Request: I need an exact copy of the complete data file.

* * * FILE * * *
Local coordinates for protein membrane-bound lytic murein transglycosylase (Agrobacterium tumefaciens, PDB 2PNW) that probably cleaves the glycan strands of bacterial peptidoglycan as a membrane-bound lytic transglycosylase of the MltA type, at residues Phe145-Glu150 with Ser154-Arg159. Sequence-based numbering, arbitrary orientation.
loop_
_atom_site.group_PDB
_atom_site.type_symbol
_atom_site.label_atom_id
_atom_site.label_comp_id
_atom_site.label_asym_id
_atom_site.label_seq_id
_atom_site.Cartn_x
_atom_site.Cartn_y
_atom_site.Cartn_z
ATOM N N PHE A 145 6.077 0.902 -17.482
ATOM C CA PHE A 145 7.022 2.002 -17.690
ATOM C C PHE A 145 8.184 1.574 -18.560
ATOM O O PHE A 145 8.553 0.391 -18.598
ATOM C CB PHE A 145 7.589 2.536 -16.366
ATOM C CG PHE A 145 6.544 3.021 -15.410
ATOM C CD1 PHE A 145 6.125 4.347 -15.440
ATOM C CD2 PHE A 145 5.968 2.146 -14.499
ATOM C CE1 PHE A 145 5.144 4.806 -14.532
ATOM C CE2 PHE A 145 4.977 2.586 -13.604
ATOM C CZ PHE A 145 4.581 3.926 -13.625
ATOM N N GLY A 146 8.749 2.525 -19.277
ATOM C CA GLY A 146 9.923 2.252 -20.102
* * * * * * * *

Local coordinates for protein membrane-bound lytic murein transglycosylase (Agrobacterium tumefaciens, PDB 2PNW) that probably cleaves the glycan strands of bacterial peptidoglycan as a membrane-bound lytic transglycosylase of the MltA type, at residues Phe145-Glu150 with Ser154-Arg159. Sequence-based numbering, arbitrary orientation.
loop_
_atom_site.group_PDB
_atom_site.type_symbol
_atom_site.label_atom_id
_atom_site.label_comp_id
_atom_site.label_asym_id
_atom_site.label_seq_id
_atom_site.Cartn_x
_atom_site.Cartn_y
_atom_site.Cartn_z
ATOM N N PHE A 145 6.077 0.902 -17.482
ATOM C CA PHE A 145 7.022 2.002 -17.690
ATOM C C PHE A 145 8.184 1.574 -18.560
ATOM O O PHE A 145 8.553 0.391 -18.598
ATOM C CB PHE A 145 7.589 2.536 -16.366
ATOM C CG PHE A 145 6.544 3.021 -15.410
ATOM C CD1 PHE A 145 6.125 4.347 -15.440
ATOM C CD2 PHE A 145 5.968 2.146 -14.499
ATOM C CE1 PHE A 145 5.144 4.806 -14.532
ATOM C CE2 PHE A 145 4.977 2.586 -13.604
ATOM C CZ PHE A 145 4.581 3.926 -13.625
ATOM N N GLY A 146 8.749 2.525 -19.277
ATOM C CA GLY A 146 9.923 2.252 -20.102